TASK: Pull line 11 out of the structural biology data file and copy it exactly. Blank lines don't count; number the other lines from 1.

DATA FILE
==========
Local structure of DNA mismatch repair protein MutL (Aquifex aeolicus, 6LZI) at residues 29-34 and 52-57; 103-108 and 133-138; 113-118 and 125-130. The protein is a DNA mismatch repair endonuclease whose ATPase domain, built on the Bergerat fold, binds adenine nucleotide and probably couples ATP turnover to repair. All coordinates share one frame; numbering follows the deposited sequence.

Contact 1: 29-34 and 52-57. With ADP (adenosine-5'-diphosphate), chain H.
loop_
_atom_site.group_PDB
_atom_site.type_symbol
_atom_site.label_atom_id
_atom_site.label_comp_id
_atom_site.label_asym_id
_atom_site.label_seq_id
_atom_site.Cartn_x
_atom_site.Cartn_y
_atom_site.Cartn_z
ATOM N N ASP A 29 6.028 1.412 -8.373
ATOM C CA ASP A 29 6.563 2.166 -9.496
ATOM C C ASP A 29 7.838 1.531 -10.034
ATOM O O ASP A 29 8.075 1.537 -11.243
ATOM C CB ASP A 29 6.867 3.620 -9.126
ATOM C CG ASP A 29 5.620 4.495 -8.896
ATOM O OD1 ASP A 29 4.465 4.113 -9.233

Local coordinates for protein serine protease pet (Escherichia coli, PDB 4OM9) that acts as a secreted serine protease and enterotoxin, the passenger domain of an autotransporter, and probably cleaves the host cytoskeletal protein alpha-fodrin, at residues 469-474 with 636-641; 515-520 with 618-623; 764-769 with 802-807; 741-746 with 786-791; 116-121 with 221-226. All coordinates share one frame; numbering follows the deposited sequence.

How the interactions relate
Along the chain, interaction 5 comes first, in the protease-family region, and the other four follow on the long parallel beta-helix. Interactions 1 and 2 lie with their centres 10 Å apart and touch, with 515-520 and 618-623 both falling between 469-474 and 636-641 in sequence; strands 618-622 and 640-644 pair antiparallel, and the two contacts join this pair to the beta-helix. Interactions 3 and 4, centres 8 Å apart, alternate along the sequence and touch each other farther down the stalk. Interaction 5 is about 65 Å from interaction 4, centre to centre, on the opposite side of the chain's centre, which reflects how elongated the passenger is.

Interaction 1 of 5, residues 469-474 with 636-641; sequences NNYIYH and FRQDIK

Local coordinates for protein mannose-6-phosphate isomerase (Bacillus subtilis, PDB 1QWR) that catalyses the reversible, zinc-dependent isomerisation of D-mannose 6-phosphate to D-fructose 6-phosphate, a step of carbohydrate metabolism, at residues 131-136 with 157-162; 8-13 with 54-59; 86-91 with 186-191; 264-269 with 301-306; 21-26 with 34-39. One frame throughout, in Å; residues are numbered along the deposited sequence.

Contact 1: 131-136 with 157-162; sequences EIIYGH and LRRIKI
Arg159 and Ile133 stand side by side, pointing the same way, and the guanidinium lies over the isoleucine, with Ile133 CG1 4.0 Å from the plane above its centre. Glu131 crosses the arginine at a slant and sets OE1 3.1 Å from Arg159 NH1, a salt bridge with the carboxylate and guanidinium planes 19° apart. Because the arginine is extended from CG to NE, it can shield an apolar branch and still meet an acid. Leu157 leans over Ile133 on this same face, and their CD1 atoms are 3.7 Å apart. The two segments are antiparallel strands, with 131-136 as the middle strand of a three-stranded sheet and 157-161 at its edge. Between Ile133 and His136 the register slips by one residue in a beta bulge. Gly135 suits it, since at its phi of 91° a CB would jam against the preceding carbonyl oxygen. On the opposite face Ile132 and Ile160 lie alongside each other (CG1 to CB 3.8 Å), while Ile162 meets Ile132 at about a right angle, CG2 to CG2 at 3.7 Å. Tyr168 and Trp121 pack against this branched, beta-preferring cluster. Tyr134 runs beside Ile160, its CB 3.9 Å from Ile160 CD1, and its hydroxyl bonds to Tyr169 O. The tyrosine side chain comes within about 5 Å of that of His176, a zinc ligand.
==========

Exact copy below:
_atom_site.Cartn_y